Detroit News Online 11, 2007

Motown brethren remember Funk Brother Joe Hunter

'If there is a Motown session in heaven, Joe is there'

Susan Whitall / The Detroit News

DETROIT -- Little Rock Baptist Church was brimming with music, musicians and more than a few tears as the Rev. Jim Holley presided over services for Funk Brother Joe Hunter today.

Hunter died Feb.2, at age 79.

Many of Hunter's Motown colleagues showed up to say goodbye to the pianist, known for his wit and kindness, in a church directly across the street from Northern High, where Hunter graduated in 1945.

"I need you to loosen up a little, I want you to all be Baptists," Holley quipped to the diverse group gathered at the church. "Joe Hunter enjoyed his life. I want you to loosen up and do it his way."

Among the Detroit contingent were Bobby Rogers of the Miracles, Charles Davis of the Contours, Gino Washington, Marcus Belgrave, Raymond Tilmon of the Detroit Emeralds, Golden World singer J.J. Barnes, and Motown producer Hank Cosby's widow Pat.

Cal Street and Bertha Barbee McNeal of the Velvelettes drove in from Kalamazoo and Funk Brothers Bob Babbitt and Jack Ashford flew in from Nashville and Memphis respectively.

Paul Justman, the director of "Standing in the Shadows of Motown," the documentary that brought the Funk Brothers out of the shadows as Motown's studio band, came the farthest, from Los Angeles. He sat next to his brother, Seth Justman, the keyboardist for the J. Geils Band, who'd flown in from Boston. Allan Slutsky, who wrote the book "Standing in the Shadows of Motown" and executive produced the documentary based on it, couldn't make it in from Philadelphia but sent his condolences.

Also there were Ejuana Taylor, who sang with Hunter in his last band and singer/songwriter Sir Mack "Mustang Sally" Rice.

"He was great," said Paul Justman, of Hunter. "I don't know if people realize just how great."

In the church, gospel singer Sandra Feva sang a heartfelt "His Eye Is On The Sparrow," accompanied by Willie Wooten on piano.

Then Joseph Hunter III, son of Joseph Hunter Jr., Hunter's only son, set everybody back a step when he sang a stirring "I Need You Now" by Smokie Norful.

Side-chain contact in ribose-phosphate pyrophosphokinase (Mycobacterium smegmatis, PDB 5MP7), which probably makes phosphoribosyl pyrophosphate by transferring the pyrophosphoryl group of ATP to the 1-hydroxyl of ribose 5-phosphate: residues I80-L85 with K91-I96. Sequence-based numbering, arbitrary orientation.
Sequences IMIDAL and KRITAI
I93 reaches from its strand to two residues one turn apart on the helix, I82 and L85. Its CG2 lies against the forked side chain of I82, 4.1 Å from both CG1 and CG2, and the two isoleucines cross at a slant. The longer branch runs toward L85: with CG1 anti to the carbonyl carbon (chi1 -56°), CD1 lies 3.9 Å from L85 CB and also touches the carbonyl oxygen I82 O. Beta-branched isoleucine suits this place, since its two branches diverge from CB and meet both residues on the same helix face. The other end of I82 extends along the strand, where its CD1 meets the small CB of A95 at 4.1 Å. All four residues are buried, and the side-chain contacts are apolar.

The young Hunter said he would prompt a look of contempt from granddad Joe when he sang a Chris Brown or Usher song.

"So I decided to sing something that he might like," the grandson said, before unleashing a vibrant, full-bodied voice that filled the cavernous church.

Hunter was also survived by a daughter Michelle, two other grandchildren, and his former wife, Mable Hunter.

Holley got into the spirit of things by referencing Motown songs that Hunter played on. The pastor talked about how Hunter's music brought together black and white, Christian and Jew to his church that day. But the funeral of a Funk Brother brought a unique problem.

"I have a difficult time saying 'funk' in the pulpit," said Holley, with a laugh. "But it is what it is."

Several friends spoke briefly about Hunter.

Street, of the Velvelettes, described how the almost-always affable pianist nonetheless had a great ability for putting someone in their place.

"I was trying to tell him how to play 'Needle in a Haystack' one time, and he said 'Excuse me miss, but I played on that song, you don't have to tell me anything.' "

Street added: "If there is a Motown session in heaven, Joe is there and all the Motowners are with him, singing. And I can't wait to join them

"But not too soon!" she added, prompting smiles and laughter.

Born in Jackson, Tennessee, Hunter moved with his family to Detroit in 1939. After graduating from Northern High School he did a stint in the Air Force, where he met future Funk Brother Earl Van Dyke. Hunter started gigging as a musician in the early '50s, backing up Hank Ballard & the Midnighters, Jackie Wilson and other acts. He joined up with Motown in 1959.

"I remember Joe from seeing him in the clubs," said Duke Fakir of the Four Tops. "He was just the sweetest guy."

"Always a gentleman. Whenever I saw him he was in good spirits," said singer Spyder Turner.

"We go all the way back to Chappie's," Motown singer Frances Nero said, of the downriver club frequented by the Funks and Motown stars.

"Did you see what he's wearing? He's dressed like a showman," said his Funk Brothers colleague, bassist Babbitt. Just as in life, in death Hunter was debonair in a tuxedo, white gloves and patent leather, silver-tipped shoes.

Holley opined that Hunter would be stirring things up in heaven.

"He'll put a little hump into what's going on with the angels, just like he'd put a hump into his music. He added so much music and joy into this life."

Bert's in the Marketplace was the site of a jam session Friday night in Hunter's honor, presided over by Marcus Belgrave.

Another jam session will go on at Bert's this evening.